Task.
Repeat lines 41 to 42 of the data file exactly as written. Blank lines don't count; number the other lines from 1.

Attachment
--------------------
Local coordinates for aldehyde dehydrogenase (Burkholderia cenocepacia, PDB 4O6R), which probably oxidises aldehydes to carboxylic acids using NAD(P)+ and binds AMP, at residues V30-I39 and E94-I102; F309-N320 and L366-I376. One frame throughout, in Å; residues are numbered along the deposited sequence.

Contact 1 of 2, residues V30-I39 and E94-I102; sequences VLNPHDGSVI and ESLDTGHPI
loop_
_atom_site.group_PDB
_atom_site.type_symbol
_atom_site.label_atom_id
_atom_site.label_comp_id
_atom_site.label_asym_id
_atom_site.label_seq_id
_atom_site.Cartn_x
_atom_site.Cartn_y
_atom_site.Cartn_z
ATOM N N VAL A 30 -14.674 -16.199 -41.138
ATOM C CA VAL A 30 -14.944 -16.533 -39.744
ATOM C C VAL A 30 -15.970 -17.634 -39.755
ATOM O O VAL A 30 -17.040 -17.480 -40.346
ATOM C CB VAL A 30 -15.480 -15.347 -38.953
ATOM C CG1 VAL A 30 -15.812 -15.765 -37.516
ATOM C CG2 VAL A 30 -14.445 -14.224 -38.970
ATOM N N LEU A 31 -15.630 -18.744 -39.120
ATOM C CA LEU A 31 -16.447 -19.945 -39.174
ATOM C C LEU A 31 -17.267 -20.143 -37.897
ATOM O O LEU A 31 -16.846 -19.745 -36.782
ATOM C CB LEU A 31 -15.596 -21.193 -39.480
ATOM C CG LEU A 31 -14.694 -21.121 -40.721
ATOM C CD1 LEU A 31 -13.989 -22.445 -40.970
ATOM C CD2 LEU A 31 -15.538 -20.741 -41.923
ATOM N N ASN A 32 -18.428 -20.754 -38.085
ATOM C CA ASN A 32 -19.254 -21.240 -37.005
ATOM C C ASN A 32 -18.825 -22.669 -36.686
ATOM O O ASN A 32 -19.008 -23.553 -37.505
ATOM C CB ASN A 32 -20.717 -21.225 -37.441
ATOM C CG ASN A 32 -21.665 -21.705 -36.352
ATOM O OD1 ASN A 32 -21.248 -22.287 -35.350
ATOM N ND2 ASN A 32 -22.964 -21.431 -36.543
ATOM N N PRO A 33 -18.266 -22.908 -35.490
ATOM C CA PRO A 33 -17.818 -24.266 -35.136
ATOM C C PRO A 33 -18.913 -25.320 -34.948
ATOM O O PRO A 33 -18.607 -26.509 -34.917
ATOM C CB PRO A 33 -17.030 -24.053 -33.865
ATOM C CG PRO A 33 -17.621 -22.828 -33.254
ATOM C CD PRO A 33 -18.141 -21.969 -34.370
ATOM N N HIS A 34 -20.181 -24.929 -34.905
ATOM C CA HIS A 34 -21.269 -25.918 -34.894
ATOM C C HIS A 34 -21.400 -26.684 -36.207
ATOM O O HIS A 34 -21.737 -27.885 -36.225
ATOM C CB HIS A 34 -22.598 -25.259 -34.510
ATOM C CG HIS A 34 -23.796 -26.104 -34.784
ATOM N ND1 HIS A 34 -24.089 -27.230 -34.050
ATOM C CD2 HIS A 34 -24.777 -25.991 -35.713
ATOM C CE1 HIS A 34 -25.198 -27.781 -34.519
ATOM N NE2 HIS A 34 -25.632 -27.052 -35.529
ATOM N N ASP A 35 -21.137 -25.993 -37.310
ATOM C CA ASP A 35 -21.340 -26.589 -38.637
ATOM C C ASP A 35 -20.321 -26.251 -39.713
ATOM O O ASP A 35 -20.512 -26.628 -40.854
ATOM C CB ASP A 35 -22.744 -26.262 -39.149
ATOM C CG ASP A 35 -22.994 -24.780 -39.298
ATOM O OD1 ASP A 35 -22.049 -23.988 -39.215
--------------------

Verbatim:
ATOM C CG PRO A 33 -17.621 -22.828 -33.254
ATOM C CD PRO A 33 -18.141 -21.969 -34.370